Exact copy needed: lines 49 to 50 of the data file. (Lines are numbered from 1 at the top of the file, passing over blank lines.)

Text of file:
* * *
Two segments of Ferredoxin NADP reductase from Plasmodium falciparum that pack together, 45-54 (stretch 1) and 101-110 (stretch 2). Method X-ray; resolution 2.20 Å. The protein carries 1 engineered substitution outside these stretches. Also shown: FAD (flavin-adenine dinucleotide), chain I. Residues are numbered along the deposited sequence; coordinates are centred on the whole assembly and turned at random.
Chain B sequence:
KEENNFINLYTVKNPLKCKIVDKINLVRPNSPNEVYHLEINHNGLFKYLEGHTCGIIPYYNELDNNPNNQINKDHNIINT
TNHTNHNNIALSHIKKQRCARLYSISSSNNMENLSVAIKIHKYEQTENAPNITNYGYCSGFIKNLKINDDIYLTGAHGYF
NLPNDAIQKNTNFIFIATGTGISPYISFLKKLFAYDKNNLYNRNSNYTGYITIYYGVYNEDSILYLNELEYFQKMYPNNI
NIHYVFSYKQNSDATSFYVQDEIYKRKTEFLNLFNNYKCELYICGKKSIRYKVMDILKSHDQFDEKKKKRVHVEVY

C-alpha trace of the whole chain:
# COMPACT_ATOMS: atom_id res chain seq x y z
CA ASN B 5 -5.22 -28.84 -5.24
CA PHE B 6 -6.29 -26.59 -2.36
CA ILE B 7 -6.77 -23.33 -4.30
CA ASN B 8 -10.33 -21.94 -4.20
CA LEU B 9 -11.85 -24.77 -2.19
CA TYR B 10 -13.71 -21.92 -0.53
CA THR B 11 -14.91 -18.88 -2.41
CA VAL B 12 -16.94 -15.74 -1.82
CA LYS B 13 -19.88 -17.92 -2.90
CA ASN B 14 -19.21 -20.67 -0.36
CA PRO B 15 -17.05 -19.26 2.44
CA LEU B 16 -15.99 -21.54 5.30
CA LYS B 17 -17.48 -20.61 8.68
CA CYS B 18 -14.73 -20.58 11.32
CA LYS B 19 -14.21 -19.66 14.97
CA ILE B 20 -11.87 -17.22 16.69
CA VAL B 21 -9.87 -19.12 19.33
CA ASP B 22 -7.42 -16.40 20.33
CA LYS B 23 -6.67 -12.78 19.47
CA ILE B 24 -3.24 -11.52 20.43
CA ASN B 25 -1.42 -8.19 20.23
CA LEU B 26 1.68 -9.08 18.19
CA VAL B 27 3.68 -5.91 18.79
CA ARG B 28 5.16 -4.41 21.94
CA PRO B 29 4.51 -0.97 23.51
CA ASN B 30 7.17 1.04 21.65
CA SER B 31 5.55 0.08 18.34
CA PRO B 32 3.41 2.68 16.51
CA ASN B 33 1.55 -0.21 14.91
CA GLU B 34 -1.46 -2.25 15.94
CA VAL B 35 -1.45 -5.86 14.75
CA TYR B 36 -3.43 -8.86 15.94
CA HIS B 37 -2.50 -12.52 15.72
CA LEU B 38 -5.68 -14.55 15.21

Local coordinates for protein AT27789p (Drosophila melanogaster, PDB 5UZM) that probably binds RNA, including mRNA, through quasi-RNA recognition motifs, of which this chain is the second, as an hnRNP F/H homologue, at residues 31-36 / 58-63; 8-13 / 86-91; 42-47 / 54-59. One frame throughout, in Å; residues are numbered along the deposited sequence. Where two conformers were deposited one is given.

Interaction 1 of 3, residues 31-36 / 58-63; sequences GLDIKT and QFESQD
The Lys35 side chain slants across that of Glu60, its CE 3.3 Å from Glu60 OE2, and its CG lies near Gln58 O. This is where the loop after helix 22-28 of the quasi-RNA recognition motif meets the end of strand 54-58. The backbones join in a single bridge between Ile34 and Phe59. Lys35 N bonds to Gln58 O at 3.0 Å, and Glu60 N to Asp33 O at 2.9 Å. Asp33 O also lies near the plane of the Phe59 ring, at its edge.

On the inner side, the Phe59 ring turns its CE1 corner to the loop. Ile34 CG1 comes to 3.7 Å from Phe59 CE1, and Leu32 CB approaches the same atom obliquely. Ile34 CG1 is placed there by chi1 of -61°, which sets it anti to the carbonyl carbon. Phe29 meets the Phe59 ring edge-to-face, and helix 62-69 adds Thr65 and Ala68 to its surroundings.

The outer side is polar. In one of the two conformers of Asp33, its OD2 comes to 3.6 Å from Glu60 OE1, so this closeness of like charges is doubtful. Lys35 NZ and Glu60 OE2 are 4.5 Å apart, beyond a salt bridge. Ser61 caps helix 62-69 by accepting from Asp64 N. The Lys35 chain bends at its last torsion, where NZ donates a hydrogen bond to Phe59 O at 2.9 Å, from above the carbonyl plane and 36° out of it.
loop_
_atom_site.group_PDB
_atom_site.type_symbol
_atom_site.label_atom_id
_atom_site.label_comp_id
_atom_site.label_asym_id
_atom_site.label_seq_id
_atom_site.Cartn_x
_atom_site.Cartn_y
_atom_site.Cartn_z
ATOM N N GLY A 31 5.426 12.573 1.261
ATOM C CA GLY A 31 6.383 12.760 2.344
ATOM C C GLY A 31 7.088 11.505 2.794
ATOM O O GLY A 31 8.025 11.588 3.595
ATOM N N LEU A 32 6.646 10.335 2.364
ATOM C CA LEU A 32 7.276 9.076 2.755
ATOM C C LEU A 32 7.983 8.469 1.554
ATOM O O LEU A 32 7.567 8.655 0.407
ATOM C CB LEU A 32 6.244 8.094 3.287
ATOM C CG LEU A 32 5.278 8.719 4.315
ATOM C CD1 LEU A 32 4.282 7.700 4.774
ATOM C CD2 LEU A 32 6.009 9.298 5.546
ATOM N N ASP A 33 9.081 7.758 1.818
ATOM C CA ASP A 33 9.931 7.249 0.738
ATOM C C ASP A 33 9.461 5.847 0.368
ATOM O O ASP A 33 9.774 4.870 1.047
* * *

_atom_site.group_PDB
_atom_site.type_symbol